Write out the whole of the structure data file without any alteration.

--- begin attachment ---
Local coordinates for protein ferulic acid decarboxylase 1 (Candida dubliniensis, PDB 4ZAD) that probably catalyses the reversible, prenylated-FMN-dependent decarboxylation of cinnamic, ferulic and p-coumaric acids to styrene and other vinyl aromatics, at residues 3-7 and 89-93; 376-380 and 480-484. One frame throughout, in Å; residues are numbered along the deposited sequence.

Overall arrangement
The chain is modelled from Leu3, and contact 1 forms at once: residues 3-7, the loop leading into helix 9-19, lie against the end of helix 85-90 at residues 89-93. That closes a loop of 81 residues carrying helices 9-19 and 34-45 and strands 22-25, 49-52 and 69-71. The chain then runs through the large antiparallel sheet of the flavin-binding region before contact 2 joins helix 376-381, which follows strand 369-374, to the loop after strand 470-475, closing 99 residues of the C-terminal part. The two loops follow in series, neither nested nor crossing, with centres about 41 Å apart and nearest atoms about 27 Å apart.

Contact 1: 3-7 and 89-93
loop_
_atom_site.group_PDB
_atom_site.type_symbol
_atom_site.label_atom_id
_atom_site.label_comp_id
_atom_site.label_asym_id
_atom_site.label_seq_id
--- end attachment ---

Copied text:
Local coordinates for protein ferulic acid decarboxylase 1 (Candida dubliniensis, PDB 4ZAD) that probably catalyses the reversible, prenylated-FMN-dependent decarboxylation of cinnamic, ferulic and p-coumaric acids to styrene and other vinyl aromatics, at residues 3-7 and 89-93; 376-380 and 480-484. One frame throughout, in Å; residues are numbered along the deposited sequence.

Overall arrangement
The chain is modelled from Leu3, and contact 1 forms at once: residues 3-7, the loop leading into helix 9-19, lie against the end of helix 85-90 at residues 89-93. That closes a loop of 81 residues carrying helices 9-19 and 34-45 and strands 22-25, 49-52 and 69-71. The chain then runs through the large antiparallel sheet of the flavin-binding region before contact 2 joins helix 376-381, which follows strand 369-374, to the loop after strand 470-475, closing 99 residues of the C-terminal part. The two loops follow in series, neither nested nor crossing, with centres about 41 Å apart and nearest atoms about 27 Å apart.

Contact 1: 3-7 and 89-93
loop_
_atom_site.group_PDB
_atom_site.type_symbol
_atom_site.label_atom_id
_atom_site.label_comp_id
_atom_site.label_asym_id
_atom_site.label_seq_id